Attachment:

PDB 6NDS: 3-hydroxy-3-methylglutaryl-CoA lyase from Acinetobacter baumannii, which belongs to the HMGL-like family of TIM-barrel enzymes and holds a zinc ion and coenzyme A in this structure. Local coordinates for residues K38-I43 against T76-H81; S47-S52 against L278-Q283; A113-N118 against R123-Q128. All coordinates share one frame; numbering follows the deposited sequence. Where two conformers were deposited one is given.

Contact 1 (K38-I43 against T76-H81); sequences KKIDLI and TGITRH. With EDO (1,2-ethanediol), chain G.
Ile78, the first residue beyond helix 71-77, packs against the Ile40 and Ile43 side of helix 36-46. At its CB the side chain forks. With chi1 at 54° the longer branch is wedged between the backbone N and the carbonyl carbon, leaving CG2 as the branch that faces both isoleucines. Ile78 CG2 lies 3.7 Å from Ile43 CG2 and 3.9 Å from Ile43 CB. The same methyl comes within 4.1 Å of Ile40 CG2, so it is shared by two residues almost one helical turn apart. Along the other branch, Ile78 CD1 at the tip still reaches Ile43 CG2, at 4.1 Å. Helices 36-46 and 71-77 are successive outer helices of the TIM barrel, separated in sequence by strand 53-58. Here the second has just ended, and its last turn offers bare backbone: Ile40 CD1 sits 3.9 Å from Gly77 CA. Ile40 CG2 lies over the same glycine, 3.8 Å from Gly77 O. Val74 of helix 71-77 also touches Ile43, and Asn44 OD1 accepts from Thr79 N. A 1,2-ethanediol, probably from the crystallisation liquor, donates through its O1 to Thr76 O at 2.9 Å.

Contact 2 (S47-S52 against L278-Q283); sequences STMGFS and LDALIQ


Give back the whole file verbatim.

PDB 6NDS: 3-hydroxy-3-methylglutaryl-CoA lyase from Acinetobacter baumannii, which belongs to the HMGL-like family of TIM-barrel enzymes and holds a zinc ion and coenzyme A in this structure. Local coordinates for residues K38-I43 against T76-H81; S47-S52 against L278-Q283; A113-N118 against R123-Q128. All coordinates share one frame; numbering follows the deposited sequence. Where two conformers were deposited one is given.

Contact 1 (K38-I43 against T76-H81); sequences KKIDLI and TGITRH. With EDO (1,2-ethanediol), chain G.
Ile78, the first residue beyond helix 71-77, packs against the Ile40 and Ile43 side of helix 36-46. At its CB the side chain forks. With chi1 at 54° the longer branch is wedged between the backbone N and the carbonyl carbon, leaving CG2 as the branch that faces both isoleucines. Ile78 CG2 lies 3.7 Å from Ile43 CG2 and 3.9 Å from Ile43 CB. The same methyl comes within 4.1 Å of Ile40 CG2, so it is shared by two residues almost one helical turn apart. Along the other branch, Ile78 CD1 at the tip still reaches Ile43 CG2, at 4.1 Å. Helices 36-46 and 71-77 are successive outer helices of the TIM barrel, separated in sequence by strand 53-58. Here the second has just ended, and its last turn offers bare backbone: Ile40 CD1 sits 3.9 Å from Gly77 CA. Ile40 CG2 lies over the same glycine, 3.8 Å from Gly77 O. Val74 of helix 71-77 also touches Ile43, and Asn44 OD1 accepts from Thr79 N. A 1,2-ethanediol, probably from the crystallisation liquor, donates through its O1 to Thr76 O at 2.9 Å.

Contact 2 (S47-S52 against L278-Q283); sequences STMGFS and LDALIQ